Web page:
Archive for category: General

An LTSpice screencast using

December 2, 2009 | General | By: Mark VandeWettering

I was trying to remember how I did screencasts before, but instead discovered the interesting online service at It doesn’t require that you download any software: you can quickly record what occurs on the screen and upload it either to or their own server, and then embed in a blog post. Here is […]

Wolves And Rabbits

December 1, 2009 | General | By: Mark VandeWettering

I really like Today, they had an interesting little task, not so much for the program itself, but for what it reminded me of. But first, the task: basically to simulate a simple set of differential equations which model a predator prey relationship. It’s not that hard really, this just implements the model using […]

New Google Voice Number

November 27, 2009 | General | By: Mark VandeWettering

Courtesy of Zeid, I finally got an invite to use Google Voice. I’ll write more about this when I figure more about it, but at a minimum, it gives you a real phone number (amazingly, for free) which anyone can call and leave voice mail. You can configure it to ring a different phone (say, […]

LM3909 Oscillator

November 10, 2009 | General | By: Mark VandeWettering

I was wandering the net at random, following various links, and ended up researching a rather interesting integrated circuit that I’ve used before: an LM3909 LED flasher chip. It’s an interesting chip which can flash a regular LED with a 2v voltage drop using only a single 1.5v battery. I used to have this breadboarded […]

From the Brainwagon Archive: Silly Arduino Project #1: A Trivial Beacon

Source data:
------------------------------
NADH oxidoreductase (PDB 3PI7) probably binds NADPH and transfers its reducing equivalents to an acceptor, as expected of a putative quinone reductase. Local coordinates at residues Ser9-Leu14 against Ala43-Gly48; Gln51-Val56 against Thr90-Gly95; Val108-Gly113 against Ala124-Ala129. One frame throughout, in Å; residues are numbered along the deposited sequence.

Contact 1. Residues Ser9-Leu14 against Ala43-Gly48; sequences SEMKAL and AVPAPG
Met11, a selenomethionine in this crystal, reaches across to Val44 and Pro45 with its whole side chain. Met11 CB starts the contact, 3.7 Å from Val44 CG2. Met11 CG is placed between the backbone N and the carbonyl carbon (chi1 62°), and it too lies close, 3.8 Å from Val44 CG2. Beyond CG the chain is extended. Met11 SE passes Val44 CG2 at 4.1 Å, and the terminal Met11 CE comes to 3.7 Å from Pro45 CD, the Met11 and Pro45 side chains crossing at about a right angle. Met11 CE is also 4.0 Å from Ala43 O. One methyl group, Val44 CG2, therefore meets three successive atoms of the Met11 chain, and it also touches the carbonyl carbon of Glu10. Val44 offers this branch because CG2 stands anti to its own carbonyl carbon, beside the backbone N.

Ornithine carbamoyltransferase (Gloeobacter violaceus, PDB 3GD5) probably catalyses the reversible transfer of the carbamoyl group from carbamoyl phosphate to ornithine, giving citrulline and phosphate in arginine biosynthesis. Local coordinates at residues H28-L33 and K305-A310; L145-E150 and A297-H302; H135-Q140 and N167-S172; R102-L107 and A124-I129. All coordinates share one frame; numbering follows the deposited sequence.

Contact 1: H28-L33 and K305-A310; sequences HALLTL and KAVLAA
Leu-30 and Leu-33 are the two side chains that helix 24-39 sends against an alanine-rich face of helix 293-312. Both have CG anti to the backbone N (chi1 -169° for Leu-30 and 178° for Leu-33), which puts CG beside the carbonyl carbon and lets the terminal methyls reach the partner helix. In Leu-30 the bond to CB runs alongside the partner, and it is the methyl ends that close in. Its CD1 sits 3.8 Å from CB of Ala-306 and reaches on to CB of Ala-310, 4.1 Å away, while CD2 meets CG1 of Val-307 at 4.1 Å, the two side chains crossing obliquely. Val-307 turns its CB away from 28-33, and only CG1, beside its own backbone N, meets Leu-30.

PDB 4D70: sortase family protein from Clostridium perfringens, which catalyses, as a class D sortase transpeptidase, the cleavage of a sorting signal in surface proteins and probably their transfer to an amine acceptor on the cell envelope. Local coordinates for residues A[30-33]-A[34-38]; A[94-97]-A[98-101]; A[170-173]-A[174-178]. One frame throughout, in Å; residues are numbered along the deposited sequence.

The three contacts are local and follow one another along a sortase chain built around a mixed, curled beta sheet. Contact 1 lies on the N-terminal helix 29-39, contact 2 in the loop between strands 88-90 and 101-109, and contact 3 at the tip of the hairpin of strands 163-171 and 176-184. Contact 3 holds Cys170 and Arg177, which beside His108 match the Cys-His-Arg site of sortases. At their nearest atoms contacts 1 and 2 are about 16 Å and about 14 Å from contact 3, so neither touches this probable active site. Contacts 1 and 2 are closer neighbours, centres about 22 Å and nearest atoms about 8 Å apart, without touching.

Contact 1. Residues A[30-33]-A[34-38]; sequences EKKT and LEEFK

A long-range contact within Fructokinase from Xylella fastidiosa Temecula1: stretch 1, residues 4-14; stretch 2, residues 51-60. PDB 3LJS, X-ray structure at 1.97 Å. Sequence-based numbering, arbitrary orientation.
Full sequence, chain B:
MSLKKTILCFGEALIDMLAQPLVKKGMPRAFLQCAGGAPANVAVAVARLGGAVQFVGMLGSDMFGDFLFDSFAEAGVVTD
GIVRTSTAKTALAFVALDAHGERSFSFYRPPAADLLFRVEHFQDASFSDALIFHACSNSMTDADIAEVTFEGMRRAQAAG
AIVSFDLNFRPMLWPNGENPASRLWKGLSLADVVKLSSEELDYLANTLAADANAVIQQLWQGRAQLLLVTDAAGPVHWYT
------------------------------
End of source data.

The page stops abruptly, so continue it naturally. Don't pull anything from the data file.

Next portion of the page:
October 30, 2009 | General | By: Mark VandeWettering

One year ago tody, I tinkered together a very simple program and keying circuit to use my Arduino to send out a simple Morse Code beacon message. brainwagon » Blog Archive » Silly Arduino Project #1: A Trivial Beacon It seems like complete overkill to me to use a $30 microcontroller to do this task […]

Using the 74HC240 in radio applications…

October 19, 2009 | General | By: Mark VandeWettering

There are a number of interesting radios based upon using things like hex inverters or octal drivers as both oscillator and amplifier. In digging around, I found the most common chip used in this application is the 74HC240. Here’s a link to a page which contains many interesting links: Testes com 74HC240 Another link to […]

PROPNOMICON: From the Mountains of Madness

October 12, 2009 | General | By: Mark VandeWettering

Shifting gears a little from my normal subject matter, I’ll confess to a certain literary guilty pleasure: I like the writings of H. P. Lovecraft. I’m not saying they are the highest literature: I just find them to be an interesting style, creating a mythos that I find a compelling backdrop for a collection of […]

cpu_from_scratch [ projects]

October 3, 2009 | General | By: Mark VandeWettering